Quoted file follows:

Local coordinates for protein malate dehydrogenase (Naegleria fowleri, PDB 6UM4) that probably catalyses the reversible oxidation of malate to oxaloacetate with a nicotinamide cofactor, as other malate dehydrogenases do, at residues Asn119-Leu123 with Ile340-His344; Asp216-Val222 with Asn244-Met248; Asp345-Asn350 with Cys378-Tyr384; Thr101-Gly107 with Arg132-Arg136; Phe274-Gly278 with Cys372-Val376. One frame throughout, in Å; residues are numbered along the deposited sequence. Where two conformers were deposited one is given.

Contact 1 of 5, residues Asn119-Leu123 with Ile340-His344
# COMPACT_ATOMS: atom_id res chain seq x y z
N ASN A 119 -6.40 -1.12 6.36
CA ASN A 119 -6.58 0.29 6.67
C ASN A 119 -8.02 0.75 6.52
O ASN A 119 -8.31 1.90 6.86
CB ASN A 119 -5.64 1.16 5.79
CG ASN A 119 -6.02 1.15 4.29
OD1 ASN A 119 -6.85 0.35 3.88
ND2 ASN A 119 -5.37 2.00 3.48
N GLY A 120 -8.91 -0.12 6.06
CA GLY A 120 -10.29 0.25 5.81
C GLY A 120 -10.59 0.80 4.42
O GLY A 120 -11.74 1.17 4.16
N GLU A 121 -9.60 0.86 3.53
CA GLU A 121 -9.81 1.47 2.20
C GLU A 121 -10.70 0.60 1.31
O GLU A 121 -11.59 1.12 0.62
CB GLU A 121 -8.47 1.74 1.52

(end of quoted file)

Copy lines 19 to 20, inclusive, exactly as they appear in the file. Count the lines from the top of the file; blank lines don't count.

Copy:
O GLU A 121 -11.59 1.12 0.62
CB GLU A 121 -8.47 1.74 1.52